Diabetes research in Thames Valley

Diabetes research in Thames Valley


Diabetes covers the usual forms of
diabetes, type 1 diabetes and type 2 diabetes, but we’re really keen
research to cover the whole broad range of both of those conditions and so we
might think particularly from diagnosis of type 1 diabetes through to different
forms of treatment, different insulins and then on the into complications and
particularly we’re looking at some of the research into diabetes – type 1
diabetes and pregnancy, I think you have type 2 diabetes again, we have studies
right the way from the beginning from diagnosis through to different forms of
treatment and trying to personalise treatment again through to
complications. We’re doing some studies on diet, type 2 diabetes and neuropathy. So
diabetes is a very profound disease, it affects every single of aspect of people’s
lives. It affects whether or not they have – what
they have for breakfast in the morning, it affects whether or not they can go for a
walk or whether they need to adjust their insulin. So it’s a filter really
through which a lot of our patients live and that can affect them physically so
they can have complications, as we know everything from their eyes to their
heart to their nerves and kidneys but it also affects them psychologically and I
think that means that whenever we do our research, we want to think about what is
the most effective treatment for our patients, but also does it relieve some
of that burden? Does it help them in their day to day burden of living with
their diabetes? Diabetes is a very expensive disease. We estimate that about
one pound in every 10 or 12 in the NHS is spent either on diabetes or
the complications of diabetes, so any research that we can do to reduce those
complications and reduce the burden financially as well as clinically would
be really important. One of the really important studies we’re working on at
the moment is immunotherapy therapy and this is a new and very exciting way of treating
people with type 1 diabetes but very early in diagnosis and so we’re one of
the best recruiters – one of the studies that has just opened and has started and
patients when they originally initially diagnosed with type 1 diabetes do
struggle sometimes because they’re often very young and they find that the whole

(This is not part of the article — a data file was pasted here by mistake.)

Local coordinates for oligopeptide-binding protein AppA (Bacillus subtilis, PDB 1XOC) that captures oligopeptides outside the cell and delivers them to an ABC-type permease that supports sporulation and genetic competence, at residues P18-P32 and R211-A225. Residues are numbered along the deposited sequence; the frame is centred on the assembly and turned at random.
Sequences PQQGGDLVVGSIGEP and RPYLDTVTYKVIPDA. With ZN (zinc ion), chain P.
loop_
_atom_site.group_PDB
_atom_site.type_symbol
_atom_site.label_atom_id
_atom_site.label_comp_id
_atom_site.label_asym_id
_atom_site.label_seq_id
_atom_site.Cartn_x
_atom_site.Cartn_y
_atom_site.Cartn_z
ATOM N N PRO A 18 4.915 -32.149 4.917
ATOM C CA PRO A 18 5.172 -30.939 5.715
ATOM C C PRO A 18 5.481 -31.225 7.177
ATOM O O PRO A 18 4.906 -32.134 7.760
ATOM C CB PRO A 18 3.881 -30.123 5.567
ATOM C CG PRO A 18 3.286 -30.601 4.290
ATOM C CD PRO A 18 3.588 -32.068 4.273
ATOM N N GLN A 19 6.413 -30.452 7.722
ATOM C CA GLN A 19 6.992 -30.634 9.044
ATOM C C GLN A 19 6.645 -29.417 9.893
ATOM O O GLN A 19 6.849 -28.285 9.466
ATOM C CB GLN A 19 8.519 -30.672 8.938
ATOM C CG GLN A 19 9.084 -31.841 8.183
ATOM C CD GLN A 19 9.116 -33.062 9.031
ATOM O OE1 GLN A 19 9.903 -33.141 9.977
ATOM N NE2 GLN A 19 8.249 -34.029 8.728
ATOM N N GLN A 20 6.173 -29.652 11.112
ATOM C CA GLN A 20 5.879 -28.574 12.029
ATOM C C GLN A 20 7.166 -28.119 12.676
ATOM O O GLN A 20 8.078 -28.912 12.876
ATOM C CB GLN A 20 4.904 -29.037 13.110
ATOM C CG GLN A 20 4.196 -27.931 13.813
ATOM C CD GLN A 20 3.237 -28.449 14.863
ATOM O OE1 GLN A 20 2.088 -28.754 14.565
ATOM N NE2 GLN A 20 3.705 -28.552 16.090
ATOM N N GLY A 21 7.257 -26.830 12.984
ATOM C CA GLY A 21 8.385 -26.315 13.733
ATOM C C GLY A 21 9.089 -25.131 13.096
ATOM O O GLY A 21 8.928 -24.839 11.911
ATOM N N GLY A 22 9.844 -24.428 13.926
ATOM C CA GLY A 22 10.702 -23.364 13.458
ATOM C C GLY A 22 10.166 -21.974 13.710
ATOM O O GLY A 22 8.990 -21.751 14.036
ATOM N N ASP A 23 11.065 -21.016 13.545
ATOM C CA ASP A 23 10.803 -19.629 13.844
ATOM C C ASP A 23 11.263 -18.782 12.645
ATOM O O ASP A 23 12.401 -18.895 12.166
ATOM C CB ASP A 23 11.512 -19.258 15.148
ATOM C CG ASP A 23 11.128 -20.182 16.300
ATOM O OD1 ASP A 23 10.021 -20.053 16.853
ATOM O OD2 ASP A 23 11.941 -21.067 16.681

life ahead of them quite a daunting prospect and if we can give them some
hope I suggesting that we can modify the
disease process early on then often they’re very excited by that and will
turn and take part in research, but we also have some studies looking at
patients at the other end of the spectrum, who’ve had maybe type 2
diabetes for a long time and again they’re really struggling with
complications of the diabetes and we’ve got two studies at the moment. One a drug
study looking at peripheral neuropathy – painful peripheral neuropathy which is
very difficult to treat and trying to work out which of the number of drugs is
the best drug for those patients. One of the new studies that we’re looking to get
involved in in the next couple of months is a study again, patients with type 2
diabetes and painful peripheral neuropathy, but looking at spinal cord
stimulation to see if we can reduce the the perception of pain on these patients,
often who are quite refractory to some of the tablets that we can give to them
one of the other studies is very exciting that we’ve been very good at
recruiting into. Again its type 2 diabetes. We have a whole plethora of new
drugs that have come out over the last 5-10 years but we’re not quite sure
which patients benefit from which drugs and so this is a study trying to
personalise the right drugs to the right patients and that’s been a really good
recruiting study. I find research very exciting because research tells us a
little bit of what’s coming up in the future. Research is also about what’s
happening to our patients right now because a lot of patients will come and
they will be struggling with a diabetes they will say I can’t cope with these
complications, I can’t cope with a vast number of tablets or insulin that I’ve
got, which one is best for me? And for me the research that’s happening right now
will answer some of those questions for those patients, as I see research as
being core to what I do clinically and I also see it about giving hope for
these patients for the future.